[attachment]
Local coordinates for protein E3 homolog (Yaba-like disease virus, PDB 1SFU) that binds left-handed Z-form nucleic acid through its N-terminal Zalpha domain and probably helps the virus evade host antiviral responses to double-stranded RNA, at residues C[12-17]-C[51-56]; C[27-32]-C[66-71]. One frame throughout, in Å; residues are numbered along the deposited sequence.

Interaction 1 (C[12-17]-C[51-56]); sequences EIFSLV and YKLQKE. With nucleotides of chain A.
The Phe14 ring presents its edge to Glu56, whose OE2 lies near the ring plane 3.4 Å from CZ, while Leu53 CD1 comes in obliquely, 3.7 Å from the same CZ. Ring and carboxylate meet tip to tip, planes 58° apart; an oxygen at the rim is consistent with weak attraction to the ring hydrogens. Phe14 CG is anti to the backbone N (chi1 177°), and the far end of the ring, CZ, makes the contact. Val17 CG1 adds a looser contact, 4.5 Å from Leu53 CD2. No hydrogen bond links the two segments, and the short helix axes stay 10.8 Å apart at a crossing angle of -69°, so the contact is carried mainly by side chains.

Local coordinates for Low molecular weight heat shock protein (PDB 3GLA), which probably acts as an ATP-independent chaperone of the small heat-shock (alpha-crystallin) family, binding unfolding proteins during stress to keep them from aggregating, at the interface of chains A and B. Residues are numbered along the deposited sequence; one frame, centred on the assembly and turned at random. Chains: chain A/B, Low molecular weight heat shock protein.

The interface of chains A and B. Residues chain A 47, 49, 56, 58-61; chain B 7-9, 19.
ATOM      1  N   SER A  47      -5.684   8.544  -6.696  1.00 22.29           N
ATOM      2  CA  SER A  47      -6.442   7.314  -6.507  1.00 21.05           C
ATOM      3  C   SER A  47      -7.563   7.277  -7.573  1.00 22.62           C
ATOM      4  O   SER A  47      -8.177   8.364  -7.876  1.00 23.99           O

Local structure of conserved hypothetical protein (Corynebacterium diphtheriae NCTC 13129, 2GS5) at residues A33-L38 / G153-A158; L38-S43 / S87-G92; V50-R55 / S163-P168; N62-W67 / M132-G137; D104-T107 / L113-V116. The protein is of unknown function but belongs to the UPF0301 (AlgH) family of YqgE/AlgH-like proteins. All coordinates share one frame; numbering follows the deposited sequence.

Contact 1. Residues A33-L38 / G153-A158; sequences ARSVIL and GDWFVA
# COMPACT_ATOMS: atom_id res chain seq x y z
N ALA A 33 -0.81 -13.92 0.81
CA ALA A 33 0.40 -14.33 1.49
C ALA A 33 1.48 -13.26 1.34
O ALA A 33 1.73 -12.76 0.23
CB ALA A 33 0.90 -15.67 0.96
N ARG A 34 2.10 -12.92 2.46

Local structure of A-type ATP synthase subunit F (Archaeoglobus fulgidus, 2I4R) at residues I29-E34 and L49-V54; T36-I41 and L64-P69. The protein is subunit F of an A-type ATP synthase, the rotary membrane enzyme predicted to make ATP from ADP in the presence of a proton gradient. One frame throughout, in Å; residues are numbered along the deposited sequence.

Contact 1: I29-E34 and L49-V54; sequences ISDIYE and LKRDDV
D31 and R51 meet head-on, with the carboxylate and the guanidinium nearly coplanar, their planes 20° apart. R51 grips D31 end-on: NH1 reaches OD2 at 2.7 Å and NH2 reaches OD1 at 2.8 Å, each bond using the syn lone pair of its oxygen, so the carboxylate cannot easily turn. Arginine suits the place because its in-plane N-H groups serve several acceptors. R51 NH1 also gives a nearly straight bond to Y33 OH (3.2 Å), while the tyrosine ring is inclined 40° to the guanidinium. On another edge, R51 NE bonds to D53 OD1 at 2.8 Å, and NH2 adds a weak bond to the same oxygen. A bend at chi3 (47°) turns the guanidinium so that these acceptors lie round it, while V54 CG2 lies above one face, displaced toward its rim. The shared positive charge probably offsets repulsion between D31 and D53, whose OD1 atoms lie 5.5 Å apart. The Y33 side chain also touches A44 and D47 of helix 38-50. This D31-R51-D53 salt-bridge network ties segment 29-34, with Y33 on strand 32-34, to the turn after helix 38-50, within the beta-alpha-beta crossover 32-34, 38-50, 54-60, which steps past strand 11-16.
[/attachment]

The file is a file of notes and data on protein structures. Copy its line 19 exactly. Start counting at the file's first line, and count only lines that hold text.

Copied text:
Local structure of A-type ATP synthase subunit F (Archaeoglobus fulgidus, 2I4R) at residues I29-E34 and L49-V54; T36-I41 and L64-P69. The protein is subunit F of an A-type ATP synthase, the rotary membrane enzyme predicted to make ATP from ADP in the presence of a proton gradient. One frame throughout, in Å; residues are numbered along the deposited sequence.